Big Hit

This weekend the LA Opera presented three works: Verdi’s “Otello,” and two one-act operas, Ullmann’s “The Broken Jug” and Zemlinsky’s “The Dwarf,” which are part of the “Recoverd Voices” project, devoted to works suppressed by the Nazis.

“The Dwarf” was by far the weekend’s highlight, and this long-forgotten tragedy, presented here in its West Coast premiere, is much bigger than its obscurity would suggest.

For “Otello,” the combination of a beauty-deprived score by Verdi, unexciting production values, and an emotionless portrayal of the tragic hero by Ian Storey, made this telling of Shakespeare’s tragedy considerably less engrossing than American Ballet Theater’s voiceless version we attended last summer.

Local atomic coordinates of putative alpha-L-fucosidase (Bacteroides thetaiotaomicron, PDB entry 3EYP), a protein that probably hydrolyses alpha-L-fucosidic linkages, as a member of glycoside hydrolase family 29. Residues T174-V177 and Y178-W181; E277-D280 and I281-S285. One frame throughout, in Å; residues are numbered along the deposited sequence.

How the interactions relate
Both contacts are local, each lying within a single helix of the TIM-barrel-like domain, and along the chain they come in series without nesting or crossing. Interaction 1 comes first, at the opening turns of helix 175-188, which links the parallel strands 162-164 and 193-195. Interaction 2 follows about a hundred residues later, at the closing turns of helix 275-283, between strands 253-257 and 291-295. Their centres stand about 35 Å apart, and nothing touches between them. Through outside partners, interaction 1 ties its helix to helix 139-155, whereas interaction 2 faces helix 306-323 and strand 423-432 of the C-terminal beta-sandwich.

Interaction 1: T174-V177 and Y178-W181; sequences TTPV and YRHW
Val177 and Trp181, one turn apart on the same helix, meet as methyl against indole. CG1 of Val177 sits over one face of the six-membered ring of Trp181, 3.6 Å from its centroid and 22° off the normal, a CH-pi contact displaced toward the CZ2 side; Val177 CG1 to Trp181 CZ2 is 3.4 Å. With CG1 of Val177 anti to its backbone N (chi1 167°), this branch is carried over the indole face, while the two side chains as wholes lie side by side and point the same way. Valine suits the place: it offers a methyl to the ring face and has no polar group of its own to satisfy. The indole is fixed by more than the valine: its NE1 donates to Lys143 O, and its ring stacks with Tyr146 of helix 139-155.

“The Broken Jug” opened with swirling melodies and a clever ballet scene set in silhouette behind a scrim, then fell into passable material perhaps overhyped because of its previous suppression.

But “The Dwarf,” loosely based on a short story by Oscar Wilde and written in a Richard Strauss-type idiom full of dramatic intensity, proved a giant of emotional pathos, earning Rodrick Dixon (pictured) an enthusiastic and much-deserved standing ovation. The only people who rose for “Otello” were heading to the parking garage.

If your ticket budget only allows for one show this month, you may be tempted to opt for the titanic pairing of Verdi and Shakespeare over two unknown composers. That would be the wrong choice. — CMC

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